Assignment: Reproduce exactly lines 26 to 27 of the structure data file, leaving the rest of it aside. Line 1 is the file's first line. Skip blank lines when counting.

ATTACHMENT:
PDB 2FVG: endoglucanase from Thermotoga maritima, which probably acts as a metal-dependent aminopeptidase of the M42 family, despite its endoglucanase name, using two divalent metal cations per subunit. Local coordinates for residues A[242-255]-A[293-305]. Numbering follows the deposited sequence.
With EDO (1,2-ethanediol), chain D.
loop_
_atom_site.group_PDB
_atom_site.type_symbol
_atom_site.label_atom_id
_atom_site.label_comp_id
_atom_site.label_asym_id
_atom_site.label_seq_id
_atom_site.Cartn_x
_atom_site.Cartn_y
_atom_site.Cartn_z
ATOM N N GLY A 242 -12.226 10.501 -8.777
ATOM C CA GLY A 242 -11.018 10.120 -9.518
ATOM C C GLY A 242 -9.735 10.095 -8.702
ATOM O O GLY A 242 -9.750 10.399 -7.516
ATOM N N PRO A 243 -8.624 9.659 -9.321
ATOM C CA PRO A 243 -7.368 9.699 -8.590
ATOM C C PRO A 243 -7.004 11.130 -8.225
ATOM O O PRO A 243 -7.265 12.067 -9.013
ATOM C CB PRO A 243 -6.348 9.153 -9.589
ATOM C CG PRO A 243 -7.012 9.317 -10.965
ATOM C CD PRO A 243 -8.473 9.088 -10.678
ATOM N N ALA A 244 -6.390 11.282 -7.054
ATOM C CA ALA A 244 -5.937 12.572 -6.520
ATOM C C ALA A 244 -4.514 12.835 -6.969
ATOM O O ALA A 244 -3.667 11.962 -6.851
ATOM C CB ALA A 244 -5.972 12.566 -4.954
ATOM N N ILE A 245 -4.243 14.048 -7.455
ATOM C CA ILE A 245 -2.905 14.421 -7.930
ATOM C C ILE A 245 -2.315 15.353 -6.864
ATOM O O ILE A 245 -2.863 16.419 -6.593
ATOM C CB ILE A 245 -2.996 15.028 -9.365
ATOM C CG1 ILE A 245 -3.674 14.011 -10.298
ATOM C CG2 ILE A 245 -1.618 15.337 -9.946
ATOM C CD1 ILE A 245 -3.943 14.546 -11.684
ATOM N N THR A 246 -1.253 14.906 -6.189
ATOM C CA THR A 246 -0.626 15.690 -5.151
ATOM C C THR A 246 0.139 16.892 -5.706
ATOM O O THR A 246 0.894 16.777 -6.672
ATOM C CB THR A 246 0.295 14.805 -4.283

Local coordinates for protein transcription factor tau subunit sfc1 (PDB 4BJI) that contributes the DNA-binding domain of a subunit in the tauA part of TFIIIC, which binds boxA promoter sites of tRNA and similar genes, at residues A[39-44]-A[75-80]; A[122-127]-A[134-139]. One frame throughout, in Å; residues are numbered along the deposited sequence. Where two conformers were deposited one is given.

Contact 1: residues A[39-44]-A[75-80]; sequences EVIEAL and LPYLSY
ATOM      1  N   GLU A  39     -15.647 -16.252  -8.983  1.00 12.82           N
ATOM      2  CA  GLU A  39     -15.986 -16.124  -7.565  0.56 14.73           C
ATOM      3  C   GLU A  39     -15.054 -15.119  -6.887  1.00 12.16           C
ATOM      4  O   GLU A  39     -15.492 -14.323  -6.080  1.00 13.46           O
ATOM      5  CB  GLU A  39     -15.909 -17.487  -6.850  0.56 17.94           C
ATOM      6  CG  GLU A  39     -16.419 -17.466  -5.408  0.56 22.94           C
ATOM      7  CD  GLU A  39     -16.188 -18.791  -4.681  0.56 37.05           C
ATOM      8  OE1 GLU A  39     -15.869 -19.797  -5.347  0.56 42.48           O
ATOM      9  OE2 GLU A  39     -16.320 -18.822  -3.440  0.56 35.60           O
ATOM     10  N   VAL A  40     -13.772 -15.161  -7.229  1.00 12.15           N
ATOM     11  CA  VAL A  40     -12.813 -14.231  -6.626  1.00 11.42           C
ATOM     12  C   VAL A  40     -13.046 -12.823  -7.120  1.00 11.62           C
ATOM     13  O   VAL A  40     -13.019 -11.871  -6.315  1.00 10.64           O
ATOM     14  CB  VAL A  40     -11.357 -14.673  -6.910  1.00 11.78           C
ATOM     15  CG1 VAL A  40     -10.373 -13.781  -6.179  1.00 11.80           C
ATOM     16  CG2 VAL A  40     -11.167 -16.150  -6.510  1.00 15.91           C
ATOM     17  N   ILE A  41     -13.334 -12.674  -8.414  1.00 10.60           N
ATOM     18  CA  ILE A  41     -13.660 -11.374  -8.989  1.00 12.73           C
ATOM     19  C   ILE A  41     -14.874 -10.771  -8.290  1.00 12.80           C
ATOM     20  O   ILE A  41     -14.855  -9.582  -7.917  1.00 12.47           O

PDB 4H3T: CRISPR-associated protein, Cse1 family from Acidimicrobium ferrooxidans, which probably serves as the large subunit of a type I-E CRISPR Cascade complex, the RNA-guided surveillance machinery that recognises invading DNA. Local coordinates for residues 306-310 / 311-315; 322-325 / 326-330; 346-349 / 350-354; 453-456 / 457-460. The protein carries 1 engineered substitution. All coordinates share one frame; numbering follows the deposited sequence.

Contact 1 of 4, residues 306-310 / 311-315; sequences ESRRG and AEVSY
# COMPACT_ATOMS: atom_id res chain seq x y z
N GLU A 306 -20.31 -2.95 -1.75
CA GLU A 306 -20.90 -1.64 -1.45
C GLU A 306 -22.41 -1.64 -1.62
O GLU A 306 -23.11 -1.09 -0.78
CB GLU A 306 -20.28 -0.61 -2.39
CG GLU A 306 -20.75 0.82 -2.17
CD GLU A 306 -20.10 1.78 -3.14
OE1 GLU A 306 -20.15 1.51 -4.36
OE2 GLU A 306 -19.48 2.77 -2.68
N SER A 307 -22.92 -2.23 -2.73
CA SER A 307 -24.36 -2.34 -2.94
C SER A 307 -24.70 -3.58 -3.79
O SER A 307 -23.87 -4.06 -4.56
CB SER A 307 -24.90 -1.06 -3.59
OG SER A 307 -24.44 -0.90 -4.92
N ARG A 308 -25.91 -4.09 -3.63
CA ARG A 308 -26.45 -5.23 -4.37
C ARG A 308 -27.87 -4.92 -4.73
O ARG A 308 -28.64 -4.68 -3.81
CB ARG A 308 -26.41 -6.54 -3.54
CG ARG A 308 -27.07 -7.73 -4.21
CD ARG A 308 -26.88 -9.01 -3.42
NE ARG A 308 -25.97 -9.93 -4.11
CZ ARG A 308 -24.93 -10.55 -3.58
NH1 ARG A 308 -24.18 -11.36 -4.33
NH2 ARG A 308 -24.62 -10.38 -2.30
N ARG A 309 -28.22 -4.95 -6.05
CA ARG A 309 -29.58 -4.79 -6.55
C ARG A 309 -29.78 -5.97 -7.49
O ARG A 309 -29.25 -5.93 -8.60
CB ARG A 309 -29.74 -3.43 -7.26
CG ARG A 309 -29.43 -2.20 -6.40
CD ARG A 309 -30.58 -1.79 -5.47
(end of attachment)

ATOM C C ALA A 244 -4.514 12.835 -6.969
ATOM O O ALA A 244 -3.667 11.962 -6.851